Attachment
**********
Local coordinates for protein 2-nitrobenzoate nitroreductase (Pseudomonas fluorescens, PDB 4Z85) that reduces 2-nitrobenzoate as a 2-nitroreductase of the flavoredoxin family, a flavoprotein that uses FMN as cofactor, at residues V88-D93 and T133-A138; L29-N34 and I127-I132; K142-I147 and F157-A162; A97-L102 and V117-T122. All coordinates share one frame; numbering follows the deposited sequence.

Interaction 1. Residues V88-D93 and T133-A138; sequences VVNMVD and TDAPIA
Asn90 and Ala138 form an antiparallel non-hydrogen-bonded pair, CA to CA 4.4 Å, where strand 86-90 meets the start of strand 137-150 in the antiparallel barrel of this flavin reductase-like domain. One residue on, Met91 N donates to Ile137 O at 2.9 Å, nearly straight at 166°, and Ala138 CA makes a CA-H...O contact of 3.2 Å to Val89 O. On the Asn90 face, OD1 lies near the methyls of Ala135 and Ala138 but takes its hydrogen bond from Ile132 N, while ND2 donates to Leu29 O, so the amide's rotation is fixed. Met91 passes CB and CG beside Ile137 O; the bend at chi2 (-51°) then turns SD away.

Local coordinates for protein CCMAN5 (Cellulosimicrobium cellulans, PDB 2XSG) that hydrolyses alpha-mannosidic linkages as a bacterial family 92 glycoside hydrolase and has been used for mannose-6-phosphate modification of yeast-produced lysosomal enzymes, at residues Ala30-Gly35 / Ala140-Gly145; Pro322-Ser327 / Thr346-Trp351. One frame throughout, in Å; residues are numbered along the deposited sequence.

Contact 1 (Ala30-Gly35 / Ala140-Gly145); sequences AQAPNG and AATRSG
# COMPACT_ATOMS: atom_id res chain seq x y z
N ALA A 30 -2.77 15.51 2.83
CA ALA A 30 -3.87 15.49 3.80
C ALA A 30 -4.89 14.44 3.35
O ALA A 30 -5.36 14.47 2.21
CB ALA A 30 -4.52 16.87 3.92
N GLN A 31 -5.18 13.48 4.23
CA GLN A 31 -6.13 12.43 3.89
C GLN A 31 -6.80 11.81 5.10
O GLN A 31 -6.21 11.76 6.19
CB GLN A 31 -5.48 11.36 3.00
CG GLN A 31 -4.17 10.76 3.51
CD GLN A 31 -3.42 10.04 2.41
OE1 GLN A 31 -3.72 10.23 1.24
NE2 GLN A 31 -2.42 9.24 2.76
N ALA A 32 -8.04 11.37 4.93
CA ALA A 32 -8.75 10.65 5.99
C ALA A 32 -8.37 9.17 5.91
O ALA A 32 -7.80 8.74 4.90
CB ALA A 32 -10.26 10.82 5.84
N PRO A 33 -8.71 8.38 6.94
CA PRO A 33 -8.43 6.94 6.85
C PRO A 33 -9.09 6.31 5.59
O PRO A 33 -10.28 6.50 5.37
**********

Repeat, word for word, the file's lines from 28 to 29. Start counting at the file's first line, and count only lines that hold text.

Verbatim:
C PRO A 33 -9.09 6.31 5.59
O PRO A 33 -10.28 6.50 5.37